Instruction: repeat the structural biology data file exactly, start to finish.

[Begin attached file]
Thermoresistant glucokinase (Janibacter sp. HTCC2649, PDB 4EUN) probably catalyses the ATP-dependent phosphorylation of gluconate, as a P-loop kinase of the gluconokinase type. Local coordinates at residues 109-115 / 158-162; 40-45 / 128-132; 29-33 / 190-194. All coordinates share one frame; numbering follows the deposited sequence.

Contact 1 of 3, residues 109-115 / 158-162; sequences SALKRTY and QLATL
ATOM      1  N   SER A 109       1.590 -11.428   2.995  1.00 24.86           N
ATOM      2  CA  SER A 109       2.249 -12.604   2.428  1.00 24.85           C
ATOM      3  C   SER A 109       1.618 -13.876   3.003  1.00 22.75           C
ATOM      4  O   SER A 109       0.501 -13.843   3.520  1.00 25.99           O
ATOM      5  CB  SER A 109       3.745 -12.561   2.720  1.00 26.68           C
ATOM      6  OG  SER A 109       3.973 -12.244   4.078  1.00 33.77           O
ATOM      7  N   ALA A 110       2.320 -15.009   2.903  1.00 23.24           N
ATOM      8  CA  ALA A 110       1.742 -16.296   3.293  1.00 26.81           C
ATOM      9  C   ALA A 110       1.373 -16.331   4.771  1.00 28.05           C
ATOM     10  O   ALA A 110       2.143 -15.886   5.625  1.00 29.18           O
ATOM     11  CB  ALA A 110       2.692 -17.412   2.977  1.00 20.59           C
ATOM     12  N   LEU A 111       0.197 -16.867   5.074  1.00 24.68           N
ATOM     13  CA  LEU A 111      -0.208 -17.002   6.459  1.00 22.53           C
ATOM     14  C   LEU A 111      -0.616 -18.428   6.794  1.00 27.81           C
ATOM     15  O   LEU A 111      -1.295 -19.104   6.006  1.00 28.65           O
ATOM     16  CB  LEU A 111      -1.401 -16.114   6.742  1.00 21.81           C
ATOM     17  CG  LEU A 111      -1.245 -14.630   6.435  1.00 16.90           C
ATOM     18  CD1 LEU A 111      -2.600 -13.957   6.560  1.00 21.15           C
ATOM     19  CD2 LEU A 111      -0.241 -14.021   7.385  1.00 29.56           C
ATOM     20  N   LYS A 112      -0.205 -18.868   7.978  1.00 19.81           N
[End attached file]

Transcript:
Thermoresistant glucokinase (Janibacter sp. HTCC2649, PDB 4EUN) probably catalyses the ATP-dependent phosphorylation of gluconate, as a P-loop kinase of the gluconokinase type. Local coordinates at residues 109-115 / 158-162; 40-45 / 128-132; 29-33 / 190-194. All coordinates share one frame; numbering follows the deposited sequence.

Contact 1 of 3, residues 109-115 / 158-162; sequences SALKRTY and QLATL
ATOM      1  N   SER A 109       1.590 -11.428   2.995  1.00 24.86           N
ATOM      2  CA  SER A 109       2.249 -12.604   2.428  1.00 24.85           C
ATOM      3  C   SER A 109       1.618 -13.876   3.003  1.00 22.75           C
ATOM      4  O   SER A 109       0.501 -13.843   3.520  1.00 25.99           O
ATOM      5  CB  SER A 109       3.745 -12.561   2.720  1.00 26.68           C
ATOM      6  OG  SER A 109       3.973 -12.244   4.078  1.00 33.77           O
ATOM      7  N   ALA A 110       2.320 -15.009   2.903  1.00 23.24           N
ATOM      8  CA  ALA A 110       1.742 -16.296   3.293  1.00 26.81           C
ATOM      9  C   ALA A 110       1.373 -16.331   4.771  1.00 28.05           C
ATOM     10  O   ALA A 110       2.143 -15.886   5.625  1.00 29.18           O
ATOM     11  CB  ALA A 110       2.692 -17.412   2.977  1.00 20.59           C
ATOM     12  N   LEU A 111       0.197 -16.867   5.074  1.00 24.68           N
ATOM     13  CA  LEU A 111      -0.208 -17.002   6.459  1.00 22.53           C
ATOM     14  C   LEU A 111      -0.616 -18.428   6.794  1.00 27.81           C
ATOM     15  O   LEU A 111      -1.295 -19.104   6.006  1.00 28.65           O
ATOM     16  CB  LEU A 111      -1.401 -16.114   6.742  1.00 21.81           C
ATOM     17  CG  LEU A 111      -1.245 -14.630   6.435  1.00 16.90           C
ATOM     18  CD1 LEU A 111      -2.600 -13.957   6.560  1.00 21.15           C
ATOM     19  CD2 LEU A 111      -0.241 -14.021   7.385  1.00 29.56           C
ATOM     20  N   LYS A 112      -0.205 -18.868   7.978  1.00 19.81           N